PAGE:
Sunday, August 7, 2011

Pocket of Pretension

First and foremost, I would like to wish a super de dooper Happy Birthday to my friend Annie.  She is a rockstar.  I would also like to wish my friend Jessie and fantasmerific birthday as well.  She is a champion.  What is most weird is that they do not know each other, yet have both left the cozy nook of South Eastern Wisconsin to attend post-undergrad on the east the same city.  Personally, I think they should be friends.

Mike Johnson, who is my very favorite submarine hero, is also having a birthday today.  I am sending a head butt full of love to you for your birthday.

And the always remarkable, incredibly loving, fearlessly caring mentor, Julie Massey is also celebrating a birthday.  Wow, August seventh has been a busy day.  Phew!

On a completely unrelated note: Pretension is is annoying.  This comes from a completely pretentious party: me.

I was teaching summer school English 9, to all those students who didn't love it the first time around, and a college student came in to observe the lesson.  His skinny jeans cuffed, and plaid shirt rolled, the first thing out of his mouth is about Proust.  Immediately, I flashback to the critically acclaimed show Gilmore Girls and Lorelai shouting about Proust and how pretentious then fiancee Max was.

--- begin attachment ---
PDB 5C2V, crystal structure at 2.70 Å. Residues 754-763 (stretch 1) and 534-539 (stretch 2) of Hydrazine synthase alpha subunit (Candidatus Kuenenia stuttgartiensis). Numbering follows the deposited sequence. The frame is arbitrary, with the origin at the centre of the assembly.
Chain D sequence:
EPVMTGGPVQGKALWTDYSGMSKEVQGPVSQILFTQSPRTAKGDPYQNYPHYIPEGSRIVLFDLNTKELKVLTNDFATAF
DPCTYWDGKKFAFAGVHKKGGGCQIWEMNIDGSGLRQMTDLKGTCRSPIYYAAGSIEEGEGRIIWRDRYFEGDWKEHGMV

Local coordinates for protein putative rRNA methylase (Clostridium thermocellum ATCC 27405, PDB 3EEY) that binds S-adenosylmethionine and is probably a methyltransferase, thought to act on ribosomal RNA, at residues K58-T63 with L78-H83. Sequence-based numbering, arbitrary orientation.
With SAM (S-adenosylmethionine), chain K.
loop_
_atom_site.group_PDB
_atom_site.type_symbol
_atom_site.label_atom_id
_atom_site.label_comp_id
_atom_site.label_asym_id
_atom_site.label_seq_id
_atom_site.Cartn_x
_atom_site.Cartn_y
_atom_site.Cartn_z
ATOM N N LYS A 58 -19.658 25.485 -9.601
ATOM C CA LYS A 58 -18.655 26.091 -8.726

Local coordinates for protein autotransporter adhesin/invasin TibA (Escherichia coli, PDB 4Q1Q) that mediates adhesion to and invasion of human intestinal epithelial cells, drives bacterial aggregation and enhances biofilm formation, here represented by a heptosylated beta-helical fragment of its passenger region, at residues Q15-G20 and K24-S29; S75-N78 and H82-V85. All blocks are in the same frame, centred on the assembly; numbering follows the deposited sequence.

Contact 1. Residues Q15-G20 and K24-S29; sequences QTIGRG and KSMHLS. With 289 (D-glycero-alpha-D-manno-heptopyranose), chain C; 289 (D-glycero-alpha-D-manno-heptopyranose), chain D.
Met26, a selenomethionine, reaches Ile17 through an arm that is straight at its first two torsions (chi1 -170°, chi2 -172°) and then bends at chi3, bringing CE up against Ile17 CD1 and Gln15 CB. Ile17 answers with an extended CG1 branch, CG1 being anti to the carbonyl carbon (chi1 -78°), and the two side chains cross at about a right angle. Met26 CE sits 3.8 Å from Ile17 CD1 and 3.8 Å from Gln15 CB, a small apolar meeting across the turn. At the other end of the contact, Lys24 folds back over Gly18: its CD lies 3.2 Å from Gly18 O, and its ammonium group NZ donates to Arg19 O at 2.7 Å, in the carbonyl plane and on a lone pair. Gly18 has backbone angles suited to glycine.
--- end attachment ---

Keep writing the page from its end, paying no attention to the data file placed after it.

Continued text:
I pulled myself back to the classroom and commented, "Oh, I have never read him."

To which Cuffs McGee responds, "What?! Oh, you've got to. His prose is fascinating and development is--

"Let me see where Proust fits into this curriculum.  Ah, yes, right here between S.E. Hinton and Harper Lee. I think those authors would bookend Proust nicely.  What do you think, Cuffs?"

It is at that point when pretension become annoying.  Pretension and pretentious acts, however, can be fine.  One example is when you're the youngest guest at a dinner party, and the other guests jammer about politics and religion as if they're experts.  You can  seclude yourself in your own pocket of pretension fully aware that you are the most learned person there.  Only douchecanoes assume they are the smartest person in the room. In this situation, dear friends, feel free to toss in a snarky remark to remind those other guests that they are being pompous and condescending.  You, dear friends, know how to be the right kind of pretentious--rain boots and all.*

*Please refer to the poem "Pretentious Rain Boots" not yet published or written by K.M. Bots

No comments:

Post a Comment